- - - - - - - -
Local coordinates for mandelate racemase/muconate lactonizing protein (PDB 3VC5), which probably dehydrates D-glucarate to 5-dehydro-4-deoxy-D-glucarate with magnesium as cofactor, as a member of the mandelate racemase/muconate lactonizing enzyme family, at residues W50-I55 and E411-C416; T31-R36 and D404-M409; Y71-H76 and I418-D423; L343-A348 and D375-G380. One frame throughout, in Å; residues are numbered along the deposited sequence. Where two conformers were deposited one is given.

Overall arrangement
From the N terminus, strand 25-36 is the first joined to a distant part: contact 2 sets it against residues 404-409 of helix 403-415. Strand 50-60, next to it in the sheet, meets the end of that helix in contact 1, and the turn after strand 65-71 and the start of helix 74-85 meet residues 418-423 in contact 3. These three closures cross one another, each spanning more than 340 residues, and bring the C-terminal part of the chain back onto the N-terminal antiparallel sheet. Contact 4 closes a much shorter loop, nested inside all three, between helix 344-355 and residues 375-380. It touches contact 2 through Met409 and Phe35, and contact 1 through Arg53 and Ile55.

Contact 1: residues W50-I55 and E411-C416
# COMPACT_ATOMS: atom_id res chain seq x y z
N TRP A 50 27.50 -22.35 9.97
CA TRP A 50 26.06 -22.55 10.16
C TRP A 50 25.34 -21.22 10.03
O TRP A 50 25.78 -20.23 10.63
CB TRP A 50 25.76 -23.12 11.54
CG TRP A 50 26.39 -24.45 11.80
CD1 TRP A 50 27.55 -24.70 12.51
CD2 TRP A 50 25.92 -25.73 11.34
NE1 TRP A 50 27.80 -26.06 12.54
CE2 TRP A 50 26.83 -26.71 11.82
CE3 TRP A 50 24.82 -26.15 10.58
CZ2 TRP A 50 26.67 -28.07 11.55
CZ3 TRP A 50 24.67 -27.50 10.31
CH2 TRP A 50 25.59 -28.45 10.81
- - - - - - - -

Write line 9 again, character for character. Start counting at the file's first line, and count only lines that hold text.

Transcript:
O TRP A 50 25.78 -20.23 10.63